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How To Set Path Environment Variables In Windows 10

Windows has something called ‘Environment Variables’. These are essentially paths and values that point the OS to important locations when there is a need to save files or access essential information about the system. A subset of Environment Variables is the Path variable which points the system to EXE files. Adding a path to an EXE file allows users to access it from anywhere without having to switch to the actual directory. Here’s how to set Path Environment Variables in Windows 10.

You can add any path that you like and there are no restrictions to which drive or folder the EXE should be in. You will need administrative rights to add a Path variable.

Path Environment Variables

Open Control Panel and go to System and Security>System. Alternatively, just type the following in the address bar in File Explorer.

Control Panel\System and Security\System

This will take you to the following screen. Click Advanced System Settings.

On the System Properties screen, go to the Advanced tab. Click the Environment Variables button at the very bottom. On the Environment Variables window, select Path from the User variables section and click Edit.

On the Edit Environment variable window, click the New button. This will add a new field inside the list of paths. Once it’s active, click the Browse button and navigate to the folder where the EXE that you want to add to Path environment variables is. Click Ok, and you’re done.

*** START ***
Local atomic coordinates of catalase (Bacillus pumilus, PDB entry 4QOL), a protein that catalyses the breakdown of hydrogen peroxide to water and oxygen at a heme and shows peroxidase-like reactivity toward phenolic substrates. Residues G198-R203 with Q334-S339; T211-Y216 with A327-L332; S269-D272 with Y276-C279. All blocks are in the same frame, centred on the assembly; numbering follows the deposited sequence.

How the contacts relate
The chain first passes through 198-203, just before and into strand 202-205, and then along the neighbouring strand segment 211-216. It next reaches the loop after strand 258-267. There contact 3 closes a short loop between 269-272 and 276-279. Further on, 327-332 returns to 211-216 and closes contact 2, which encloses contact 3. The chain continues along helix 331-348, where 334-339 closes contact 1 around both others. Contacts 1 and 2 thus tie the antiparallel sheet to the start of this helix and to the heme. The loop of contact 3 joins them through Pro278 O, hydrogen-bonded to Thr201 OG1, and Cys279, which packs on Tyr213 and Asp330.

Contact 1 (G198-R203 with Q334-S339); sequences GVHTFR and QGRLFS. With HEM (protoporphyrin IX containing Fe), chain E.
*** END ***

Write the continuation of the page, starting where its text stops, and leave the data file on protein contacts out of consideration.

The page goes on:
Using Path Environment Variable

When you add an EXE path as an environment variable, you can access the program from any command line. The command line in Windows being the Command Prompt, you can open a Command Prompt in any location and run commands. Which paths you add is entirely up to you since you know which programs you need to access from the Command Prompt. You might, for example, want to add ADB tools as a path variable.

In this brief guide, we’ve talked about adding the path to an EXE however, you can add the path to other executable file types as well. For example, Windows supports running .com, .exe, .bat, and .cmd files from the command line. While this adds considerable convenience, remember that it’s to make using the Command Prompt easier. You can add any path you want to it but keep it clean and add only what’s necessary. Too many paths aren’t going to slow you system down nor are they going to interfere with how you run commands but for long term sanity, keep it concise and if you stop using a particular program, remove its path from environment variables.

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